It’s ironic that the lead up to Christmas is the one of the quietest of times in a car showroom with lots of sales execs and service advisors twiddling their thumbs or putting out the crimbo decs.
Let’s face it we are pretty easy to read in this country; the high street shops – possibly for the only time this year – are actually packed out and the surrounding car parks are in meltdown, so getting a good deal on a car or having a go at getting your service price reduced is probably the thing to do right now, especially if like some of my family you have completed all your Christmas shopping in July!
Certainly for people with lots of time on their hands, unlike waiting for the official sales to kick in around boxing day, there are deals to be had right now as dealers are desperate to hit their end of year targets and as everyone in the trade knows, wholesale prices will leap ahead in the new year as demand once again outstrips supply.
I was speaking recently with a general manager for a large dealer group who said that because they have certain end of year working capital targets to work to they were only allowed to stock a certain amount of used cars, and due to the decline in footfall and the shortness of the month due to the holidays this makes sense on the face of it. However his point is that to acquire similar cars to the ones he has now could cost him up to a staggering £1000 per unit more in January because many car dealers carry out similar end of year de-stocking exercises which does, on the whole, sound like some form of madness.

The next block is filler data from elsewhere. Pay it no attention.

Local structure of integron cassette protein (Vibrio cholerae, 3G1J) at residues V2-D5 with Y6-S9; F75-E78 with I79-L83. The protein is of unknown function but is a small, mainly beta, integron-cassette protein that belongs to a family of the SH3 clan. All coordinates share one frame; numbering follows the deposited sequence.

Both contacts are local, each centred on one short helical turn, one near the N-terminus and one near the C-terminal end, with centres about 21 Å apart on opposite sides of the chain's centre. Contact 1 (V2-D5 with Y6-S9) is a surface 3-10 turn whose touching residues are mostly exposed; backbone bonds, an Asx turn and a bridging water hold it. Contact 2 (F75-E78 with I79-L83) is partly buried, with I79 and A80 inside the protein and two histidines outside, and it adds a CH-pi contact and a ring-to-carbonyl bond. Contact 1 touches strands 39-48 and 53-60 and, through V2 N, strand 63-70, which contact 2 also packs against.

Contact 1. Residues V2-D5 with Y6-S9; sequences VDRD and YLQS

Despite the doom and gloom many car dealers have told us that they have still managed to make some money and more importantly not had to lose any staff. So the basics of keeping staff engaged with choosy customers who demand more for their hard earned money is clearly a policy that will stand businesses in good stead whilst we desperately seek that little chink of light at the end of this seemingly never ending tunnel.